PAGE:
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עמוד בית
Sun, 25.02.24

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July 2019
Darja Kanduc PhD

Background: Although cross-reactions between Epstein-Barr virus (EBV) and human systemic lupus erythematosus (SLE) autoantigens occur, a complete analysis of the potential EBV peptide cross-reactome has not been performed.

Objectives: To analyze the whole EBV proteome searching for peptides common to SLE-related proteins and endowed with an immunological potential.

Methods: Fifty-one SLE-related proteins were analyzed for hexapeptide sharing with EBV proteome using publicly available databases.

Results: An extremely high number of hexapeptides are shared between 34 human SLE autoantigens and EBV proteins. The peptide sharing mostly occurs with complement components C4 and Interleukin-10 (IL-10).

Conclusion: This study thoroughly describes the EBV vs. SLE autoantigens peptide overlap and powerfully supports cross-reactivity as a major mechanism in EBV-associated SLE etiopathogenesis.

October 2014
March 2010
O. Amir, O. Rogowski, M. David, N. Lahat, R. Wolff and B.S. Lewis

Background: Interleukin-10 is an anti-inflammatory cytokine and consequently is considered by many to have a protective role in heart failure, as opposed to the notorious tumor necrosis factor-alpha.

Objectives: To test the hypothesis of the possible beneficial impact of IL-10[1] on mortality in systolic heart failure patients in relation to their circulating TNFα[2] levels.

Methods: We measured circulating levels of IL-10 and TNFα in 67 ambulatory systolic heart failure patients (age 65 ± 13 years).

Results: Mortality was or tended to be higher in patients with higher levels (above median level) of circulating TNFα (9/23, 39% vs. 6/44, 14%; P = 0.02) or IL-10 (10/34, 30% vs. 5/33, 15%; P = 0.10). However, mortality was highest in the subset of patients with elevation of both markers above median (7/16, 44% vs. 8/51, 16%; P = 0.019). Elevation of both markers was associated with more than a threefold hazard ratio for mortality (HR[3] 3.67, 95% confidence interval 1.14–11.78).

Conclusions: Elevated circulating IL-10 levels in systolic heart failure patients do not have a protective counterbalance effect on mortality. Moreover, patients with elevated IL-10 and TNFα had significantly higher mortality, suggesting that the possible interaction in the complex inflammatory and anti-inflammatory network may need further study.

 






[1] IL = interleukin

[2] TNFα = tumor necrosis factor-alpha

[3] HR = hazard ratio


March 2003
R. Eliakim and F. Karmeli

Background: Chronic nicotine administration has a dual effect on inflammatory bowel disease: augmentation of jejunitis and amelioration of colitis. We previously showed that chronic nicotine administration has divergent regional effects on small bowel and colonic mucosal mediators and blood flow.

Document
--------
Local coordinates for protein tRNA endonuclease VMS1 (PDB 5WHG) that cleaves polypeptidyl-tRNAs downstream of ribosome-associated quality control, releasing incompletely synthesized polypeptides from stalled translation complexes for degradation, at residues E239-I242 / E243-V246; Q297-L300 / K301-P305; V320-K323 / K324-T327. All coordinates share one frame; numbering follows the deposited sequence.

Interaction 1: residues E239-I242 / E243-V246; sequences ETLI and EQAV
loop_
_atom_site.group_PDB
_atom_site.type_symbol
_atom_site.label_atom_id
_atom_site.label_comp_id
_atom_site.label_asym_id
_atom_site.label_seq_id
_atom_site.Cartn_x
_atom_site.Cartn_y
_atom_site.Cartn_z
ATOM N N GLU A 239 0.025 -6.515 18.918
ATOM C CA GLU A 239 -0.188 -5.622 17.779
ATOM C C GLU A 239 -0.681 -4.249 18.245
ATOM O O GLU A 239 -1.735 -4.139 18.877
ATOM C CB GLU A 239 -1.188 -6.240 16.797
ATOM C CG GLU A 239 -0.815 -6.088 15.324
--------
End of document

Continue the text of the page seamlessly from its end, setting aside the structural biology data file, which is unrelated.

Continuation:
Objective: To examine the effects of nicotine administration on cytokine levels in normal rat small bowel mucosa, colonic mucosa, and blood.

Methods: Male Sprague-Dawley rats weighing 200–250 g were given nicotine (12.5 μg/ml) that was dissolved in tap water. Rats were sacrificed on days 1, 2, 7 and 14 after nicotine initiation; blood was withdrawn, and small bowel and colon were resected, washed and weighed. Mucosal scrapings were extracted in 2 ml Krebs-Hemselest buffer for determination of interleukins-2, 6 and 10 using the Biosource International Immunoassay Kit.

Results: Nicotine decreased IL-10[1] and increased IL-6 levels in small bowel mucosa (from 3.5 ±  0.5 to 0.4 ± 0.1 pg/ml and from 1.9±0.4 to 13.6±0.4 pg/ml respectively; P < 0.05). Nicotine decreased IL-2 levels in the colon (from 15.8±3.0 to 7.9±1.0 pg/ml; P < 0.05), having no effect on IL-10 or IL-6 levels. Rats treated with nicotine had lower IL-6 and IL-2 blood levels compared to control rats.

Conclusions: Nicotine has different regional effects on small bowel and colonic cytokine mucosal levels, which might explain some of its opposite effects on small bowel and colonic inflammation.






[1] IL = interleukin


February 2001
Donato Alarcon-Segovoia, MD, MS, PhD

The future promises good news for the treatment of systemic lupus erythematosus, some of which can already be foreseen. Increased knowledge on genes that participate in the predis­position, pathogenesis, pharmacogenetics of, and protection against this disease may permit intervention at this level. Also, better understanding about the role of sex hormones has allowed trials of weak androgens or prolactin inhibitors. New immunomodulators or i mmunosuppresors may enable more precise treatment at the immunoregulatory level, and greater knowledge on the disturbance of circuits has already provided hints and even allowed trials of anti-interleukin-10 antibodies, an IL-10 decreasing agent, tolerance-induction strategies or intervention at the level of T cell co-stimulation, as well as immune ablation with subsequent stem cell transplantation. Autoantibodies can be removed, controlled by means of anti­idiotypes, which are blocked from reaching their target antigen or uncoupled from the tissues they have reached. All these treatment strategies will gradually become decanted in order to achieve the optimal treatment of SEE, which may turn out to be its cure.

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